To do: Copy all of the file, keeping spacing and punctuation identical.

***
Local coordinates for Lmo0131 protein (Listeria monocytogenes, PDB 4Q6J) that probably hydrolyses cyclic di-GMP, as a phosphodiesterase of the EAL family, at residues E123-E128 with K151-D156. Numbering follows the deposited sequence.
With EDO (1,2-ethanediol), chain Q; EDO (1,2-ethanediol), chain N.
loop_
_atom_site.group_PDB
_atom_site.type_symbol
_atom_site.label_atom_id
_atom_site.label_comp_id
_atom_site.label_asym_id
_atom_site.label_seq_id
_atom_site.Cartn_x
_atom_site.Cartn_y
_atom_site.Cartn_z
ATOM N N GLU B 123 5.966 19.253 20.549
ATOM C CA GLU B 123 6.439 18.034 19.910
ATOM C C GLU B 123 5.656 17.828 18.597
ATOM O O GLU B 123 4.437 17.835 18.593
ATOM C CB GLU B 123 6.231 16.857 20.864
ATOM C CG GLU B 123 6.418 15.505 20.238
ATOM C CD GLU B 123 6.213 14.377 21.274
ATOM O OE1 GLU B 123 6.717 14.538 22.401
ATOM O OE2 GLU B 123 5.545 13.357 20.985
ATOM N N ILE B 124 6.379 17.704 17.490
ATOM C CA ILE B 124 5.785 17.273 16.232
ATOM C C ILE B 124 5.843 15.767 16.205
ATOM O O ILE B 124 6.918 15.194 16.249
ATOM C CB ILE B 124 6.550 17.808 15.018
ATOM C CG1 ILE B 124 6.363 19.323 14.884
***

Local coordinates for Lmo0131 protein (Listeria monocytogenes, PDB 4Q6J) that probably hydrolyses cyclic di-GMP, as a phosphodiesterase of the EAL family, at residues E123-E128 with K151-D156. Numbering follows the deposited sequence.
With EDO (1,2-ethanediol), chain Q; EDO (1,2-ethanediol), chain N.
loop_
_atom_site.group_PDB
_atom_site.type_symbol
_atom_site.label_atom_id
_atom_site.label_comp_id
_atom_site.label_asym_id
_atom_site.label_seq_id
_atom_site.Cartn_x
_atom_site.Cartn_y
_atom_site.Cartn_z
ATOM N N GLU B 123 5.966 19.253 20.549
ATOM C CA GLU B 123 6.439 18.034 19.910
ATOM C C GLU B 123 5.656 17.828 18.597
ATOM O O GLU B 123 4.437 17.835 18.593
ATOM C CB GLU B 123 6.231 16.857 20.864
ATOM C CG GLU B 123 6.418 15.505 20.238
ATOM C CD GLU B 123 6.213 14.377 21.274
ATOM O OE1 GLU B 123 6.717 14.538 22.401
ATOM O OE2 GLU B 123 5.545 13.357 20.985
ATOM N N ILE B 124 6.379 17.704 17.490
ATOM C CA ILE B 124 5.785 17.273 16.232
ATOM C C ILE B 124 5.843 15.767 16.205
ATOM O O ILE B 124 6.918 15.194 16.249
ATOM C CB ILE B 124 6.550 17.808 15.018
ATOM C CG1 ILE B 124 6.363 19.323 14.884